Academic Integrity: Why Students Cheat Surveys say that 25 to 70 percent of all college students cheat according to William Shropshire’s article “Of Being & Getting: Academic Honesty.” The motivations behind why students cheat are the root of the problem of the dishonesty. Shropshire finds that the main reason students choose to cheat is they weigh out the benefits and see that it would help them to get ahead. Cheating has a low-risk factor and many students feel that cheating on one test will not matter and will give them the boost they need to get ahead. Students spend their entire lives trying to get into a good college. Once they get in, they spend their time trying to get into a good graduate school or get the best job. The students who cheat without getting caught have better grades and get chosen before those who were honest.
The future benefits out-weigh the risks so the student puts their greed before their moral obligations to decide to cheat. Shropshire suggests that a conversation is the most honest way of testing a student. The student cannot cheat during a conversation because they are put on the spot and do not know what question is about to be asked. Since most students cheat, it will be very hard to eliminate cheating because most students do not see anything wrong with getting ahead at any cost. Cheating is not a new problem. Currently in the “real world,” 25 to 70 percent of our doctors, lawyers, and teachers cheated when they were in school.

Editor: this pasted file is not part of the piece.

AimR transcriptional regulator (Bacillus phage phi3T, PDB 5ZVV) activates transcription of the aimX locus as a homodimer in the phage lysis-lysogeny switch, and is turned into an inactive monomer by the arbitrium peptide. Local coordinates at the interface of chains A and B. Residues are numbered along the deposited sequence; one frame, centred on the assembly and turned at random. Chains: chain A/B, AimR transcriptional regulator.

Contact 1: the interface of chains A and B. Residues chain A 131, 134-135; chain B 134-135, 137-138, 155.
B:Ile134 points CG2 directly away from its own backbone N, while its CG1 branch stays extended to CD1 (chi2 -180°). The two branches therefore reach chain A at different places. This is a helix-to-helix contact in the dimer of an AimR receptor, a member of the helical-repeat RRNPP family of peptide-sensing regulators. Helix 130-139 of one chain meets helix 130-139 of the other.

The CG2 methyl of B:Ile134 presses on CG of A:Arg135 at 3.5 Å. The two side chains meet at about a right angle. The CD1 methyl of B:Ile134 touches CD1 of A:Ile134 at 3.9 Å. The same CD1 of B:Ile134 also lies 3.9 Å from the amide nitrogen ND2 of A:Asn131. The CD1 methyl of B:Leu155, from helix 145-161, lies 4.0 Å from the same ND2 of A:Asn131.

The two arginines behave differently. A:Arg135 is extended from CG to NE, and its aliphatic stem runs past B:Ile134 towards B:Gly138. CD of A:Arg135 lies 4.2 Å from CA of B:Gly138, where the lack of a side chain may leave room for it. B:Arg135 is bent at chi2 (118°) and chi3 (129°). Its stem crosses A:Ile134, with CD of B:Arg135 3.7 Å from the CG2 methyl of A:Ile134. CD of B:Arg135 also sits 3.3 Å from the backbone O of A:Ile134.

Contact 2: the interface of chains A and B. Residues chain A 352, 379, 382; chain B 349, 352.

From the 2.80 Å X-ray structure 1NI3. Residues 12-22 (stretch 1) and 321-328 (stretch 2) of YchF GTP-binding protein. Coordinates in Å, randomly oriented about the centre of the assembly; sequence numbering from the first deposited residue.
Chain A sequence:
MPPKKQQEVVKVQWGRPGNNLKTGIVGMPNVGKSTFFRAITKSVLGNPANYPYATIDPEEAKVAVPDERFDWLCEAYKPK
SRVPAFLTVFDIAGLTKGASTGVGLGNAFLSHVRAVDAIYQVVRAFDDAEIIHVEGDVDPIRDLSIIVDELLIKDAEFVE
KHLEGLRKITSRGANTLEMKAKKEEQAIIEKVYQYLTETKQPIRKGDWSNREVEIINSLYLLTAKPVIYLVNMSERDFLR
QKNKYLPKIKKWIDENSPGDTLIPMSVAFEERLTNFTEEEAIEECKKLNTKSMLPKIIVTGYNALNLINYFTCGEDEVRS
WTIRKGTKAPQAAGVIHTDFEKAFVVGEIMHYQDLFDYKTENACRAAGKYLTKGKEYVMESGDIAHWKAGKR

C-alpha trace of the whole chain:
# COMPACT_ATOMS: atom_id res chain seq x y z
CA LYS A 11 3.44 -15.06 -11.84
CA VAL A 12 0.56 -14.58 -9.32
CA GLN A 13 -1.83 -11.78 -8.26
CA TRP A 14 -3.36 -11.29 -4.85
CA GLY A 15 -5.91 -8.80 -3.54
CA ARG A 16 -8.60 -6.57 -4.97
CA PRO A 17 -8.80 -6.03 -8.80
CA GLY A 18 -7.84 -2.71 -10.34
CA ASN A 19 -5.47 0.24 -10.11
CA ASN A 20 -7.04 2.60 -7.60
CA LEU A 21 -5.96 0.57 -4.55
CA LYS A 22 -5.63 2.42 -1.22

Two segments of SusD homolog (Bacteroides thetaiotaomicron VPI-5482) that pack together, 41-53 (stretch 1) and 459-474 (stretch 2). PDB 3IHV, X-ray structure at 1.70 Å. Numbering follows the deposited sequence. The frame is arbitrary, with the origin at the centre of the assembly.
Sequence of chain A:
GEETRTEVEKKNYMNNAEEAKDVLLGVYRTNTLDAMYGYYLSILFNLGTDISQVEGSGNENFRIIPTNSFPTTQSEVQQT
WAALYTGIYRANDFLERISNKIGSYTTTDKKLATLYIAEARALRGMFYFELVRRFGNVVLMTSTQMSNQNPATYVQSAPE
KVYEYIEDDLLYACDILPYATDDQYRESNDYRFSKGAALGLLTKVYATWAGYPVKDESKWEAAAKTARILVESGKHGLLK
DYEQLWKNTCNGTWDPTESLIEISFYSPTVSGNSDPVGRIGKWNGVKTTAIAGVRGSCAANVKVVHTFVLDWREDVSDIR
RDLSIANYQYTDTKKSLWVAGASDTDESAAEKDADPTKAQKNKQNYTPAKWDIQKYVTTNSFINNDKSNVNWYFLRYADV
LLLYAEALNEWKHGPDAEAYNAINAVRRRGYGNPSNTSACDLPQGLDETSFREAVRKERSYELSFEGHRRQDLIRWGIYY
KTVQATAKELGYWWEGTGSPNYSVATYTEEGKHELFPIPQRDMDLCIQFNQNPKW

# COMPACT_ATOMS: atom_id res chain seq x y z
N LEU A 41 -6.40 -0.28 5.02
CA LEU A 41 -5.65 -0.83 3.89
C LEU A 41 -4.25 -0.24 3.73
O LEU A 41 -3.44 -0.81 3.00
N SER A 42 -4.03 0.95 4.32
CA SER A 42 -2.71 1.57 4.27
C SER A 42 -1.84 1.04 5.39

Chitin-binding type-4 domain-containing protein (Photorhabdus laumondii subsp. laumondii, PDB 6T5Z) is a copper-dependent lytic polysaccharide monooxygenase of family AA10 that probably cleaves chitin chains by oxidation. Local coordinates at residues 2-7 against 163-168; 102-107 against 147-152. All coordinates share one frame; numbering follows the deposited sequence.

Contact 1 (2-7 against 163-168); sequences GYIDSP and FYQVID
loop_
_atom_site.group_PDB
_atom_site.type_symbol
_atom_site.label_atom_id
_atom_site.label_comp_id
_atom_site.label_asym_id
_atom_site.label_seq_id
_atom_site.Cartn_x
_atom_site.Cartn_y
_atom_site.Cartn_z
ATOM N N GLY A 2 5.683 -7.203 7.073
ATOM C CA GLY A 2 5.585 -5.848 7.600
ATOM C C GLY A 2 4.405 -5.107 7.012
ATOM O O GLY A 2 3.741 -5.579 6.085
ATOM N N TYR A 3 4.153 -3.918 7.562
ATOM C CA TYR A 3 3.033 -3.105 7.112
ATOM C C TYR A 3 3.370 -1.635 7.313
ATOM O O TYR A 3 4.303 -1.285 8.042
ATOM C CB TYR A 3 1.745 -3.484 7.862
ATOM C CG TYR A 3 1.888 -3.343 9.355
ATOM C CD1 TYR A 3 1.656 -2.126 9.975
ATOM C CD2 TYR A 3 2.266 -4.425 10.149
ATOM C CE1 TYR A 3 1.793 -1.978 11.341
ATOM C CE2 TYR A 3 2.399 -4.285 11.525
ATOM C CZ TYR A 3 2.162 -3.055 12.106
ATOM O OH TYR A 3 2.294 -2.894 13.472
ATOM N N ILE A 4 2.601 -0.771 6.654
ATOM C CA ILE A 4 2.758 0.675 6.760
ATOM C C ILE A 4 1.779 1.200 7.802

Tuesday, February 15, 2000 Focus on Ethics Can Curb Cheating, Colleges Find Behavior: Academic dishonesty is rampant, but students will respond to higher standards of integrity, a study shows. By KENNETH R. WEISS, Times Education Writer Copyright 2000 Los Angeles Times DAVIS, Calif. -Grappling for ways to halt the spread of plagiarism and other cheating in college, professors often get stuck on ...
The world is still here and will continue to be here long after the current generation of cheaters retire. Shropshire did not do a good job of persuading. He just stated the problem and assumed everyone thinks that cheating is so reprehensible that he did not state the effects of cheating. A problem with Shropshire’s article is that he is trying to introduce ways to stop cheating totally. Cheating has always been a part of schooling and students will find ways to cheat regardless of whether or not it goes against their moral code. Shropshire seems to be leaning towards oral tests more than written tests because he considers conversation a more honest way of testing.
Most professors would ask different students the same questions so other students could tell their classmates what questions are being asked. Shropshire focuses on morality that he did not offer responses to what to do to stop the cheating. The problems that Shropshire has by-passed are important because it shows how impossible it is to stop cheating altogether. Students will always cheat.
People in the real world cheat as well. Whether it is on their taxes or fudging numbers for sales figures, cheating will always be prevalent in our society. Unless a sudden burst of morality hits the world, cheating of some sort will always be part of our society.